The case for moving the lockdown roadmap forward
No one except SAGE, that is. Models from Warwick University and Imperial College submitted to SAGE in January painted an extremely gloomy picture, even under the modellers’ most optimistic scenarios. The Warwick model forecast a thousand Covid-19 deaths a day in July even if a highly effective vaccine was rolled out rapidly. With less optimistic assumptions, the death toll would approach 5,000 deaths a day.
The Imperial model’s most optimistic forecast involved another 130,800 Covid-19 deaths between January 2021 and June 2022. It, too, saw a thousand deaths a day in the middle of summer as a distinct possibility.
Both models were based on lockdown being eased over a number of months starting in late February or early March, with society going back to normal on July 1. The authors of both models urged the Government to be extremely cautious. The Warwick study proposed a “best we can manage scenario” in which restrictions were kept in place until September, but even that would supposedly result in 750 deaths a day in October.
Since there had been an average of eight Covid-19 deaths a day last August, the idea of there being over a thousand a day at the height of summer when most people had been vaccinated seemed unlikely, but the models were influential nonetheless. The minutes of SAGE’s meeting on 4 February noted that:
“Modelling indicates that relaxation of measures over six or nine months results in much smaller subsequent epidemic waves than relaxing measures over three months.”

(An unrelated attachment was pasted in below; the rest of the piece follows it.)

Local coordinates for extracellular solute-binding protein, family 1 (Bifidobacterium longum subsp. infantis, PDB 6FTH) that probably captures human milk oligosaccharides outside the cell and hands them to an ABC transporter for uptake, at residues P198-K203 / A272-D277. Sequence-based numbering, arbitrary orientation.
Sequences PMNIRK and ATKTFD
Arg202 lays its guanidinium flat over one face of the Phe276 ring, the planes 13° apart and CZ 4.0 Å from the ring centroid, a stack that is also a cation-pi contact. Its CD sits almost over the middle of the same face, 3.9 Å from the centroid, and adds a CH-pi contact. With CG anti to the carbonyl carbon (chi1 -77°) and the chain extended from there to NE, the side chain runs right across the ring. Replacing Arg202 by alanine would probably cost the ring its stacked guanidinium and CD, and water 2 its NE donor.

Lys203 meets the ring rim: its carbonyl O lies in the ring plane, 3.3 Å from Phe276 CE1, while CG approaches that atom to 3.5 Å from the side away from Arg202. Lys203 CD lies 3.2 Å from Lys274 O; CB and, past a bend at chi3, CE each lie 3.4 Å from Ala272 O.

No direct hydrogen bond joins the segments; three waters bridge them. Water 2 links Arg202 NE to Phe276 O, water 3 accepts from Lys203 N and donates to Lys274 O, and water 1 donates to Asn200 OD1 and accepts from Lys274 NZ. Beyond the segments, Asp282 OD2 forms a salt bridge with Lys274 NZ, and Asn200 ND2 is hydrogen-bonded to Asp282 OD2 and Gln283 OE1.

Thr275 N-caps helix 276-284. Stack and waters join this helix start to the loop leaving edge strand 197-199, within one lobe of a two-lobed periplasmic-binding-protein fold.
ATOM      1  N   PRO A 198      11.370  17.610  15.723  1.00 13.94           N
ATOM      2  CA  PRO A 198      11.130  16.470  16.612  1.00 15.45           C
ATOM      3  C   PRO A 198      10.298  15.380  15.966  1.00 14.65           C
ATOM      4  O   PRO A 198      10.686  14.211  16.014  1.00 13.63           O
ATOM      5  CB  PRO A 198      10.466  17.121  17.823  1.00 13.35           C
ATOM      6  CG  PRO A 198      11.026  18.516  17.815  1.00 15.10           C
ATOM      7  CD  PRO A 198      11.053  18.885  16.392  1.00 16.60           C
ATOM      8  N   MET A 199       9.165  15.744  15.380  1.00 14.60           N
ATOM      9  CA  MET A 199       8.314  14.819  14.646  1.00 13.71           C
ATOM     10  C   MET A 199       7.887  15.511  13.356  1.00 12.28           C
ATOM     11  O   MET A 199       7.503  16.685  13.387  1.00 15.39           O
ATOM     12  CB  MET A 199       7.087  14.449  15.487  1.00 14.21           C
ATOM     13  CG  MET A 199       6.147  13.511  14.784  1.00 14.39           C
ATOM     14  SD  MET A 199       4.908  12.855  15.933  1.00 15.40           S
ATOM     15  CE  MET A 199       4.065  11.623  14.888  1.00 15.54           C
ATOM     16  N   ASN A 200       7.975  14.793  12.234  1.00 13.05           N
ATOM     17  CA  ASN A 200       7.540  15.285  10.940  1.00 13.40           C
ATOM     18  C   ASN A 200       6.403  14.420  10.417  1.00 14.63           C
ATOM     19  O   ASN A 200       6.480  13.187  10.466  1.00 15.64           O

Although SAGE acknowledged that “the modelling has some uncertainties and does not include seasonal changes”, it concluded that relaxing “a significant number of restrictions over three months starting from the beginning of April could lead to hospital occupancy higher than the January peak”. As a direct message to the Prime Minister, this could hardly have been less subtle if it had started ‘Oi! Boris!’.
When Johnson announced his roadmap, he may have thought he was steering a middle course between the two or three-month lockdown the public expected and the six-to-nine-month lockdown SAGE wanted, but this was only because the models had dramatically shifted the Overton Window.
It soon became clear that the ‘optimistic’ assumptions in the models were rather pessimistic. The lockdown worked better than predicted and both the uptake and efficacy of the vaccine exceeded expectations. So far, there is no sign of opening schools leading to a rise in infections. When a peer-reviewed version of the Warwick model was published last week, it forecast very few deaths if lockdown was eased in April so long as the vaccines are at least 60% effective. Like the other models, it made the dubious assumption that neither warmer weather nor vaccinations would reduce levels of transmission, but even so, there seems to be no realistic prospect of the NHS being overwhelmed – and that, let us never forget, is the sole justification for lockdown.